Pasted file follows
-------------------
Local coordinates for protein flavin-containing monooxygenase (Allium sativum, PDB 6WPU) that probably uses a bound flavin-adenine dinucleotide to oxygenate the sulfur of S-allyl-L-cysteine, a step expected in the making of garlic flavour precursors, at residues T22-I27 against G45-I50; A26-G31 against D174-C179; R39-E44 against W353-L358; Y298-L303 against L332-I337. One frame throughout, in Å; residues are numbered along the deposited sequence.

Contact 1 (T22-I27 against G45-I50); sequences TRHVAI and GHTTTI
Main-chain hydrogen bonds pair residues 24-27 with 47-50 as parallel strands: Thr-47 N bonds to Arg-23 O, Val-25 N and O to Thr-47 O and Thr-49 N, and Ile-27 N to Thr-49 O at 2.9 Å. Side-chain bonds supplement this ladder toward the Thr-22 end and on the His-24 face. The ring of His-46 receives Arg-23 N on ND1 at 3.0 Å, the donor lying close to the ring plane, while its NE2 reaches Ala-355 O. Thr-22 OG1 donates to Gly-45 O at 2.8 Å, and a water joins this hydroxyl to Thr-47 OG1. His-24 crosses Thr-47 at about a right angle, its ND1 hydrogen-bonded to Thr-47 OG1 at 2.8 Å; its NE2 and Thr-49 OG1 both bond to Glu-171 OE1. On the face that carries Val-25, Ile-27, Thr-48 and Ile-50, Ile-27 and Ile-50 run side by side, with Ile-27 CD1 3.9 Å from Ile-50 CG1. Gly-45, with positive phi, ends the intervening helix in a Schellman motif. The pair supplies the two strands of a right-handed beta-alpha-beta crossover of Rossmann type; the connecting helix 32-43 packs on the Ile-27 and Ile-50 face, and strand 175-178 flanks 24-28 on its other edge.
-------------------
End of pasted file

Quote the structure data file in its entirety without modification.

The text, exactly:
Local coordinates for protein flavin-containing monooxygenase (Allium sativum, PDB 6WPU) that probably uses a bound flavin-adenine dinucleotide to oxygenate the sulfur of S-allyl-L-cysteine, a step expected in the making of garlic flavour precursors, at residues T22-I27 against G45-I50; A26-G31 against D174-C179; R39-E44 against W353-L358; Y298-L303 against L332-I337. One frame throughout, in Å; residues are numbered along the deposited sequence.

Contact 1 (T22-I27 against G45-I50); sequences TRHVAI and GHTTTI
Main-chain hydrogen bonds pair residues 24-27 with 47-50 as parallel strands: Thr-47 N bonds to Arg-23 O, Val-25 N and O to Thr-47 O and Thr-49 N, and Ile-27 N to Thr-49 O at 2.9 Å. Side-chain bonds supplement this ladder toward the Thr-22 end and on the His-24 face. The ring of His-46 receives Arg-23 N on ND1 at 3.0 Å, the donor lying close to the ring plane, while its NE2 reaches Ala-355 O. Thr-22 OG1 donates to Gly-45 O at 2.8 Å, and a water joins this hydroxyl to Thr-47 OG1. His-24 crosses Thr-47 at about a right angle, its ND1 hydrogen-bonded to Thr-47 OG1 at 2.8 Å; its NE2 and Thr-49 OG1 both bond to Glu-171 OE1. On the face that carries Val-25, Ile-27, Thr-48 and Ile-50, Ile-27 and Ile-50 run side by side, with Ile-27 CD1 3.9 Å from Ile-50 CG1. Gly-45, with positive phi, ends the intervening helix in a Schellman motif. The pair supplies the two strands of a right-handed beta-alpha-beta crossover of Rossmann type; the connecting helix 32-43 packs on the Ile-27 and Ile-50 face, and strand 175-178 flanks 24-28 on its other edge.